No one disputes that neonics – a widely used class of pesticides that attack insects’ nervous systems – can kill bees. The question is whether they’re harmful at the sub-lethal doses bees and other pollinators currently encounter on food crops.

Neonics have been around for about 30 years, but about 10 years ago they started being used to coat seeds before they’re planted. The chemicals are absorbed into the crops and spread throughout their tissues, to fight off insect predators.

The problem, said British bee researcher Dave Goulson, is that when used to treat seeds, traces of the toxins also end up in a plant’s flowers, where bees feed, and collect pollen.

Goulson says the amounts of pesticides that the bees encounter on the flowers isn’t typically enough to kill the bees. “But these are neurotoxins,” he says, ‘so they’re still going to be affecting its brain.”

Study finds huge drop in queen production in exposed hives

Goulson and a team of researchers in Scotland have just published their findings from a study on the effects of neonics on wild bumblebees. In their experiment they fed some bumblebees nectar laced with amounts of neonics similar to what you’d find on, say, sunflower or corn crops. Meanwhile they kept a control group of bees pesticide-free by putting their nests outside on their university campus, “and just (letting) them grow as bumblebee nests do.”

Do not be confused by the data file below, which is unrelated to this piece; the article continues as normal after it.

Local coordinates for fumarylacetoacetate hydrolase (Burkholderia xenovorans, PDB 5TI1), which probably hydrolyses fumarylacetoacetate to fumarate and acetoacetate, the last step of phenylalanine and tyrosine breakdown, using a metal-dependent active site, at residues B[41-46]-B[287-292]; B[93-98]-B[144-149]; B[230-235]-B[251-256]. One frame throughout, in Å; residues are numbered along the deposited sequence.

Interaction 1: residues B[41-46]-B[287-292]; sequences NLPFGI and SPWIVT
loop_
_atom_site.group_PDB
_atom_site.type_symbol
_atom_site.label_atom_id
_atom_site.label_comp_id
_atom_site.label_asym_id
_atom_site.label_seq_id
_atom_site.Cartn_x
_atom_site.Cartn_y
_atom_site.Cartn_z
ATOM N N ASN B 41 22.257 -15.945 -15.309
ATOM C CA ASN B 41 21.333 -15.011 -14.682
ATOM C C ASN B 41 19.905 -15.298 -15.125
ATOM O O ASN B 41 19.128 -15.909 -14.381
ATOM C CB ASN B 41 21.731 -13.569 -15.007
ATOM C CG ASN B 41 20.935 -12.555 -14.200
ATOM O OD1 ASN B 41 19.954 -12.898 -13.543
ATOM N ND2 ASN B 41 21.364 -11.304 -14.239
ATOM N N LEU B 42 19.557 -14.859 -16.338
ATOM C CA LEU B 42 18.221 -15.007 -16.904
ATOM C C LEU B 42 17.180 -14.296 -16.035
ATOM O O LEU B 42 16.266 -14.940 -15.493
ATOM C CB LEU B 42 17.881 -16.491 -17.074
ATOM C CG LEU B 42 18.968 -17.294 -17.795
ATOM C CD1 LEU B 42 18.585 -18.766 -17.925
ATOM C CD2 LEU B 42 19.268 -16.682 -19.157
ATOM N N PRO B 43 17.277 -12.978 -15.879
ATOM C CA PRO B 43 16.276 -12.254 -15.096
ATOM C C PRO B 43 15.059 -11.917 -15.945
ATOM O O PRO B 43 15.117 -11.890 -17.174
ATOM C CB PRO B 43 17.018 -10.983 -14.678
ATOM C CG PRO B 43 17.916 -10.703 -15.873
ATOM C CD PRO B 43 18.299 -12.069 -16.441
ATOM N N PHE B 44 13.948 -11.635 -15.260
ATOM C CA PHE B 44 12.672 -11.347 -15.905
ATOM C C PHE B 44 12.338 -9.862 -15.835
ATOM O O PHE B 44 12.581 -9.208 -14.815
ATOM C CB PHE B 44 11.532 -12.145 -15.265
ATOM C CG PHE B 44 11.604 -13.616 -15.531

Weeks later they brought the nests in and measured a key indicator of bee hive health: queen bee production. Each year it’s the queens who go out and start new hives. Without them, bee populations die off.

Goulson’s team found a huge difference between the pesticide-free bees and the bees exposed in the lab — an 85% drop in queen production.

Goulson believes the drop occurred because the bees exposed to neonics were disoriented, and collected less food for the hives’ grubs, which include the next generation of queens.

“Its like they’re drunk, or have been taken some other kind of drug,” he says, “and it makes them more easily confused, more easily lost, and so on.”

It’s studies like these that have given European regulators pause. Several European countries already restrict the use of neonics, including France, Italy, Slovenia and Germany. In January Europe’s Food Safety Authority concluded that neonics pose an unacceptably high risk to pollinators. That, in part, led the European Commission to propose a two-year ban on their use on flowering crops.

No alternative?

But Europe’s agro-chemical industry says studies like Goulson’s are flawed. Angel Martin, of the European Crop Protection Association, said such a moratorium would be devastating for agriculture.